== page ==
With the US-Sino trade war ricocheting across global economies and injecting a distinctly acrid tone to international relations, it’s worth having a look at how and whether this dynamic might play out and amplify in the years to come.
The trade war itself, while undoubtedly significant in its impacts, are nonetheless a symptom of a long-developing confrontation between today’s great powers — a clash that could usher in a world of decoupled economies, with the West’s ideologies on one, and the other with China and its allies.
The fear, though, isn’t about a new, literal Berlin wall. It’s a digital and technological divide with two sets of ethical and scientific standards, two ecosystems competing for the same (-ish) goals.
Up for grabs, of course, are technologies to define the new frontiers of tomorrow’s economy: AI, gene editing, IoT, smart cities, autonomous vehicles, quantum computing, to name a few.
This clash is viewed by some as an inevitable meeting in a crowded arena for technological dominance. China, for its part, has enjoyed decades of meteoric growth. From its ‘Century of Humiliation’ which included confrontations which saw territories like Hong Kong and Macau handed over to foreign powers, and immense economic mismanagement by its Communist bosses which caused the death of millions — the Middle Kingdom, now the second biggest economy in the world, became THE great comeback story.
The US, long the global hegemon, carried out a kind of ‘leave-and-let-be’ policy, under the assumption that as the Chinese economic policies liberalized and opened its vast markets for capitalistic ideas, so too will its social policies. So, for decades, uncomfortable headlines about the Party’s human rights abuses like its relationship with Tibet and Hong Kong, and awkward trade practices such as forced technology transfers and restricting market access to foreign firms — were largely ignored in hopes that it’d get better in time.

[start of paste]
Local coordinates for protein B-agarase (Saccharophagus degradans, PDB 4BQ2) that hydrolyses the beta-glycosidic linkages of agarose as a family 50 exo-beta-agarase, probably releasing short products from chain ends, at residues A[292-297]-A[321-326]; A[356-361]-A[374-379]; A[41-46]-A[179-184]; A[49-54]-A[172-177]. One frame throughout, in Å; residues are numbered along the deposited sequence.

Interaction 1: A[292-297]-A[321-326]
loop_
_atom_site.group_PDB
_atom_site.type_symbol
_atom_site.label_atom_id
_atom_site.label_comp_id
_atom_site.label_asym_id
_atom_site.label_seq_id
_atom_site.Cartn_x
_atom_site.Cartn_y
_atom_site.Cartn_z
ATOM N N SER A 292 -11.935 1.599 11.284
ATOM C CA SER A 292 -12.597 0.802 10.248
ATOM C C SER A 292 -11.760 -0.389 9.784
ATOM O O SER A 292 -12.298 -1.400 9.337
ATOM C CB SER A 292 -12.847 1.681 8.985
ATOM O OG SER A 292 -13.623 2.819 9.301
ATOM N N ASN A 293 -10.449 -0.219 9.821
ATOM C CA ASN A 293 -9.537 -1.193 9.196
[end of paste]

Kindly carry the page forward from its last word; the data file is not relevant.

However, China’s visions of grandeur, manifesting in forms such as the Belt and Road Initiative and Made In China 2025, have over the years raised increasing alarm in Washington and similar circles; despite opposition to Trump, there is largely bipartisan support for a more aggressive approach to dealing with China.
So in this techno-ideological clash, will we see the world split into walled gardens?
One might say bollocks: The supply chains and networks formed between the two countries, and the many nations interwoven into the global trading system we see today, are so complex and deeply entangled that a complete severance seems impossible. Besides, open systems can be far more conducive to innovation, if one of two competitors have an open commons type approach, and the other locked behind a firewall — the former will get further ahead faster.
But, this decoupling has already happened, and has been the case since China came into the international scene: there are already two different internets, one being the heavily censored version in China and elsewhere like Iran and Russia, the other being the lightly censored alternative in the west. Internet companies exist as digital twins within China and the rest. Google and Amazon in the US, Baidu and Alibaba in China. So the question isn’t whether this divide exists, but whether it will extend beyond the social media and e-commerce firms, and into every other industry from automotive to biomedical.